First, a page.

Counterfeit medicines are one of the world’s largest and fastest growing industries, ranking first among the list of counterfeit products in 2011.
Recent studies suggest that counterfeit drug sales have increased more than 90 percent between 2005 and 2010, creating revenue of more than R746 trillion.
One in 10 drugs around the world is counterfeit, and this statistic can reach seven in 10 in developing countries. However, the majority of the world’s population seems not worry about the possibility that they might be buying fake medicine.
Read: Up to 30% of all medcines in Africa are fake
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Counterfeit medicines are a serious danger to a consumer’s health, and patients can face a number of risks after consuming them.
They can contain an inadequate amount of active ingredients, and are sometimes completely devoid of any active ingredients, which can cause major adverse effects and complications for a consumer.
If a drug contains too low of a dose of active ingredients, not all bacteria, parasites and viruses are killed. These pathogens can therefore become resistant, allowing them to multiply and spread, causing consumers to either die or grow much sicker.
Counterfeit drug sales in the Ivory Coast
People get around Adjame's market on April 17, 2014 in Abidjan's working-class neighbourhood of Adjame where an area is reserved for the trade of counterfeit and diverted medicines from public hospitals. Photo credit: ISSOUF SANOGO/AFP/Getty Images
Sometimes, counterfeit drugs can contain a number of harmful or poisonous chemicals, such as boric acid, floor polish, nickel, leaded highway paint, heavy metals, brick dust and arsenic, to name a few.
In November 2008, 34 Nigerian children, aged four months to three years, died and more than 50 were hospitalized with severe kidney damage after their mothers, wishing to alleviate their children’s teething pains, unknowingly gave them a counterfeit drug.
The drug given to these children was "My Pikin Baby Teething Mixture", which translates to "my child" in local jargon. The medicine, in the form of syrup, was intended to soothe infant teething pains, but the fake mixture contained a deadly mix of diethylene glycol, more commonly known as anti-freeze, which is often used in fridges and cars.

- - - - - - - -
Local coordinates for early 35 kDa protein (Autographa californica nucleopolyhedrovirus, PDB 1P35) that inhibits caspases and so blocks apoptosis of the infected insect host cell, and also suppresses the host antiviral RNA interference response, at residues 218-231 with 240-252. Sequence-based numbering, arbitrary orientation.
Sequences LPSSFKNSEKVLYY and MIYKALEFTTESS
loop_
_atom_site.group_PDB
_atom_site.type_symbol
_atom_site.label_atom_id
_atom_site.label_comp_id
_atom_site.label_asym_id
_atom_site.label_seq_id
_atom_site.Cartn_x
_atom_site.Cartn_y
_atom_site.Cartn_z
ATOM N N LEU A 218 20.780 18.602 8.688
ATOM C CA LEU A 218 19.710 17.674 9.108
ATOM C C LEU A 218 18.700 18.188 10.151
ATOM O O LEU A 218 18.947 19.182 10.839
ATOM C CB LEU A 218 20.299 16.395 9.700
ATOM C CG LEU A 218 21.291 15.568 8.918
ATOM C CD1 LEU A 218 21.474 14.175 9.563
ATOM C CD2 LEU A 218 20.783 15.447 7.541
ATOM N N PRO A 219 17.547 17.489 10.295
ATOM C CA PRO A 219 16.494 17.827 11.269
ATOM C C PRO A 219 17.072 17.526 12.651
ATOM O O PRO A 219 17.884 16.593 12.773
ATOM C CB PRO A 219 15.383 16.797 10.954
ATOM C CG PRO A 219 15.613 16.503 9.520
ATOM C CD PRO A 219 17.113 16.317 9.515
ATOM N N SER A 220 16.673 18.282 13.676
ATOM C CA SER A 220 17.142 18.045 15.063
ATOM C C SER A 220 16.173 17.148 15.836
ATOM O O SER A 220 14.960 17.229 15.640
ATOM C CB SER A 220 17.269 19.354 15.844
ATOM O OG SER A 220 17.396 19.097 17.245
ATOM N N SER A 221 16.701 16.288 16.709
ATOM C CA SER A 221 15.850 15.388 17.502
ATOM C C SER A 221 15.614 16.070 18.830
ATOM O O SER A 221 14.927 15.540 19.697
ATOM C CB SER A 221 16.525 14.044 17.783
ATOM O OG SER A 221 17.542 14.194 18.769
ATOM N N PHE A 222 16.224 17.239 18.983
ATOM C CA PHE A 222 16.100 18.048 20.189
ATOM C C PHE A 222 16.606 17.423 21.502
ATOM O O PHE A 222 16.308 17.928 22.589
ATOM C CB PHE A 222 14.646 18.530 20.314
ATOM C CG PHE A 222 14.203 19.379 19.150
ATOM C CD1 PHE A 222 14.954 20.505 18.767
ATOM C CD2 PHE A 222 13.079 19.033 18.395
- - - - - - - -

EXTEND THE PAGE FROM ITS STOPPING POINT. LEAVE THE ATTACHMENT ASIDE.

When the babies consumed this highly toxic liquid that resembled glycerine, they reacted immediately. Those who did not die from the poison instead showed a number of symptoms, such as vomiting, kidney failure, diarrhoea, central nervous system damage and liver damage.
Counterfeit drugs in China
This picture below was taken on March 14 2013 and shows a Chinese policeman walking across a pile of fake medicines seized in Beijing and which were later destroyed. The rapid growth of Internet commerce has led to an explosion of counterfeit drugs sold around the world, with China the biggest source of fake medicines, pharmaceutical experts said as the illicit trade is now believed to be worth around 75 billion USD globally, with criminal gangs increasingly using the web to move their products across borders. Photo credit: STR/AFP/Getty Images)
Fake medicines are just like the real thing
Many counterfeit medicines are intentionally created to resemble authentic medicine. Oftentimes, a box or tube of counterfeit medicine can look exactly like the real thing. Counterfeiters are becoming better and better at replicating authentic medicine correctly; ordinarily, there is little to no way to tell if a pill is fake before, and sometimes after, consuming it.
However, the best way for consumers to identify potential counterfeits is to look for altered or unsealed containers, faulty spelling or packaging, font size, and tablet size or colour.
It is also important to be as familiar as possible with the medicine you regularly take. When a drug doesn’t taste right or if you have different side effects than what you are accustomed to, be suspicious.
You can reduce your risk of buying counterfeit drugs by purchasing them directly from your primary health care provider or from reputable pharmacies, though they may sometimes sell counterfeit medicine without even realising it.